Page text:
Strike ballot planned over BBC cuts

BECTU, NUJ, and Amicus, are poised to begin a vote for industrial action after BBC redundancy talks reached deadlock.

Formal notice of a strike ballot is due to be sent to the BBC today, April 13, and voting papers will be sent out to members seven days later - the earliest date possible under current labour laws.

Representatives of the staff unions spent three hours with BBC Director-General Mark Thompson on April 12 to discuss demands they had tabled on behalf of staff in March.

Thompson, on behalf of the BBC, was unable to give a commitment that his redundancy plan, which cuts more than 3,000 jobs, would be halted to allow in-depth discussion over the future shape of the Corporation.

BBC management offered a limited moratorium on redundancies until June 2005, during which no staff whose jobs were threatened would be given notice of dismissal.

However, unions were told that if the BBC agreed to a hiatus in job cuts, voluntary redundancies would still be processed, and staff hit by compulsory redundancy could be given notice of dismissal as soon as the period of respite ended.

While every effort would be put into measures to avoid compulsory redundancies where possible, said the BBC, there could be no blanket guarantee that all job cuts would be voluntary.

Nor was the BBC willing to promise that any staff affected by outsourcing of professional services like finance and HR, or the sale of BBC Broadcast and BBC Resources, would be guaranteed continued membership of a final salary pension scheme.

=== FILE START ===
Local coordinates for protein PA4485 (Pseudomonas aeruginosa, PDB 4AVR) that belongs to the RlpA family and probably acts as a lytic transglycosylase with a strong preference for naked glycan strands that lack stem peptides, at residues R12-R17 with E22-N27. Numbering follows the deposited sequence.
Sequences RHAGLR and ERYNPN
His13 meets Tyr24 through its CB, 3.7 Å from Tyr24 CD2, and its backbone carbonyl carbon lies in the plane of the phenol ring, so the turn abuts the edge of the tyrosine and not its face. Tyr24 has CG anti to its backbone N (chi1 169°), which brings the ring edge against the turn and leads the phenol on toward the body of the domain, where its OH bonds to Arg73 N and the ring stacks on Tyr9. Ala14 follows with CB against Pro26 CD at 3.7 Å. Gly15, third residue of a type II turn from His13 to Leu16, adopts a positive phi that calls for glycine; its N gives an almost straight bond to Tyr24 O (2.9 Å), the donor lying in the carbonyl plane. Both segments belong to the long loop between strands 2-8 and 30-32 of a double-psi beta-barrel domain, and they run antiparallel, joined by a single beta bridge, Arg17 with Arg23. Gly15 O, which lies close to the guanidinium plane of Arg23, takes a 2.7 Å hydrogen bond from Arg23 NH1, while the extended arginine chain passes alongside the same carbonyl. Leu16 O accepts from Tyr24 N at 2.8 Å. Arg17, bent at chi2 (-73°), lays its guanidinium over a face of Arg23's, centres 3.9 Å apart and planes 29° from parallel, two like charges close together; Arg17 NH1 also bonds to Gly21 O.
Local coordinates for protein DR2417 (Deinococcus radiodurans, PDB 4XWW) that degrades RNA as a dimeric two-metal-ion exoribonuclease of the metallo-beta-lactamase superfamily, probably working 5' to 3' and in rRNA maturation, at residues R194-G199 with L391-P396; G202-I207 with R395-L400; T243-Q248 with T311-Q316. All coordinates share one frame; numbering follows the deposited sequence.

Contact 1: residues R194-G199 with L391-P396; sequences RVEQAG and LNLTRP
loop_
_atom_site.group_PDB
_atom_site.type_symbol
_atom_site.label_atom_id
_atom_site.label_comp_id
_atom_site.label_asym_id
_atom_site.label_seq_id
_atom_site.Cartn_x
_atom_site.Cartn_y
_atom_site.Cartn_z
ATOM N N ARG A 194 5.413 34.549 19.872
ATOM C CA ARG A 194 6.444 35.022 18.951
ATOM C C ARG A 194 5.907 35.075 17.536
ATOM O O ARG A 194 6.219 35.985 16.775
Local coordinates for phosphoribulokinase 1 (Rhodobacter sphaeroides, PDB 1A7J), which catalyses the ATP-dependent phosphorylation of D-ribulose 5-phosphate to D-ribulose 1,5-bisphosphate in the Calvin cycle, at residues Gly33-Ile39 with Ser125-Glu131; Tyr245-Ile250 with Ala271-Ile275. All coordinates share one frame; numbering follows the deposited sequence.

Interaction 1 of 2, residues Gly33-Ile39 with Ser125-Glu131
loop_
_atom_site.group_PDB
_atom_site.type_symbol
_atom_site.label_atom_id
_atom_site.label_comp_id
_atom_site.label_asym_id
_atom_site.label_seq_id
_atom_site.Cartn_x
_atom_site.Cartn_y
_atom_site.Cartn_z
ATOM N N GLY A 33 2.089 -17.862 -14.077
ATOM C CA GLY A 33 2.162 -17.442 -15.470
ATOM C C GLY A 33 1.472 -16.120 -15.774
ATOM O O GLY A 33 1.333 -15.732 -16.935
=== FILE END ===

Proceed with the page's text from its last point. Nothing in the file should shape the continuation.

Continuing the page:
Unions told Thompson that his limited offer did not satisfy a list of demands they had tabled in March, after the BBC announced job cuts among programme-makers, and plans for outsourcing of back-office services which affect almost 4,000 staff.

The BBC had been asked for a 90-day moratorium on job cuts, a promise of no compulsory redundancies, and cast-iron guarantees that terms, conditions, job security, and pensions, would be protected for staff affected by outsourcing or privatisation.

At the April 12 meeting, the first time that DG Mark Thompson had faced a full team of union representatives since he arrived back at the BBC last year, management emphasised their view that some pruning of the BBC was necessary.

Money raised by the proposed cuts and privatisation would help fund new services, like content delivery to mobile telephones, that the BBC is promising to launch in return for a generous licence-fee settlement in 2007.

BBC accountants also need cash to meet commitments made in 1999, when the government agreed an inflation-plus licence formula, but demanded that "self-help" savings should also be made.

In particular, the BBC needs to raise £155 million to pay off its overdraft before its current Royal Charter expires at the end of 2006.

Unions believe that the changes Thompson plans are too deep, and could prevent many parts of the BBC from delivering the new services that the Corporation hopes to offer.

Luke Crawley, BECTU's chief BBC official, said: "These are the most damaging cuts in the BBC's history, with nearly one fifth of all staff being made redundant, and thousands more due to be handed to new employers.

"Our members want a BBC that works well, but Thompson's plans could stop some parts working at all."

Officials have not yet finalised the timetable for balloting members, but confirmed that subsidiaries BBC Broadcast and BBC Resources would be involved, in response to the BBC's unwillingness to give guarantees about treatment of staff if they are sold off.

Members in the BBC's Global News division, including BBC World Service, are also due to be balloted - a review currently being conducted by management is expected to result in the announcement of redundancies this summer.

13 April 2005